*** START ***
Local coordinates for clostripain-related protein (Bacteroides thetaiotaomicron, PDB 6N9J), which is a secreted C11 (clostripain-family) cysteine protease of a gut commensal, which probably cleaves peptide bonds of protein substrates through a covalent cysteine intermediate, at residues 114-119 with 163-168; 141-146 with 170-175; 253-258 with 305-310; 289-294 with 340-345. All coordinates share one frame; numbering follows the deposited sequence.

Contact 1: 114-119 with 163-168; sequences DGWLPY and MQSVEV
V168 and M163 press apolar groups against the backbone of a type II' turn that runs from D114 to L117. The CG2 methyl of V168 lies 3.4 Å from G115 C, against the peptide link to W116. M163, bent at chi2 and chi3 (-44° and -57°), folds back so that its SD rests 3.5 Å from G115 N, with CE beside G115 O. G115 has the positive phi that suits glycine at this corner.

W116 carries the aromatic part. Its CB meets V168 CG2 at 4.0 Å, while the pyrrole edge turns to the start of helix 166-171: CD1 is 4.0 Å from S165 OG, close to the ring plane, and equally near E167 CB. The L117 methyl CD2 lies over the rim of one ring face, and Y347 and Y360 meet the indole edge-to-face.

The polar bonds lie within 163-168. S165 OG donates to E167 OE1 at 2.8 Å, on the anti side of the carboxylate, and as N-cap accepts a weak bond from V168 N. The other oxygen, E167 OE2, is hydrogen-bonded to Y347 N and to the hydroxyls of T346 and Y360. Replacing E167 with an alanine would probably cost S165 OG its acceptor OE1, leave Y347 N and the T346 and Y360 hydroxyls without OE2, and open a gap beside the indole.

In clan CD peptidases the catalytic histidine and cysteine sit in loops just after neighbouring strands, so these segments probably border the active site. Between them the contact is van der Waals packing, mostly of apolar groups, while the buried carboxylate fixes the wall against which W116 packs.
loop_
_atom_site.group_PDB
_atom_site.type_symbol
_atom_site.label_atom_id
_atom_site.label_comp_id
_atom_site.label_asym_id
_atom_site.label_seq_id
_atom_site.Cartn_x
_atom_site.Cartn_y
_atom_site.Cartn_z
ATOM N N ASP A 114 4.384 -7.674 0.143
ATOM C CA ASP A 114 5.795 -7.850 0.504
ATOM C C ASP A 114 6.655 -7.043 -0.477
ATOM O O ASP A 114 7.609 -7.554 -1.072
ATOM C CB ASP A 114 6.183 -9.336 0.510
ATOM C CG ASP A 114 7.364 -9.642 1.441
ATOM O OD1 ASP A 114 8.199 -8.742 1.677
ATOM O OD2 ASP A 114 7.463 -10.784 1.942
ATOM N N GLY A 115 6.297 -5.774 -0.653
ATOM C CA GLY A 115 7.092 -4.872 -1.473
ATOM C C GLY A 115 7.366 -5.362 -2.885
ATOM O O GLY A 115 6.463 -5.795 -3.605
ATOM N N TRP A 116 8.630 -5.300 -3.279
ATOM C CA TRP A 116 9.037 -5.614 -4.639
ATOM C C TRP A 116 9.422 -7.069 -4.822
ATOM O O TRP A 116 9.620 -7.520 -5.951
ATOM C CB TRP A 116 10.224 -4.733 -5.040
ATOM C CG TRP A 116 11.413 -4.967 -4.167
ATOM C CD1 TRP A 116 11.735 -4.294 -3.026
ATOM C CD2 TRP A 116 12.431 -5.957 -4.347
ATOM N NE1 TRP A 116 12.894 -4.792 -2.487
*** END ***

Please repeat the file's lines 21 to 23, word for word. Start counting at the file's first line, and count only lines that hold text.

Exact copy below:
ATOM C CB ASP A 114 6.183 -9.336 0.510
ATOM C CG ASP A 114 7.364 -9.642 1.441
ATOM O OD1 ASP A 114 8.199 -8.742 1.677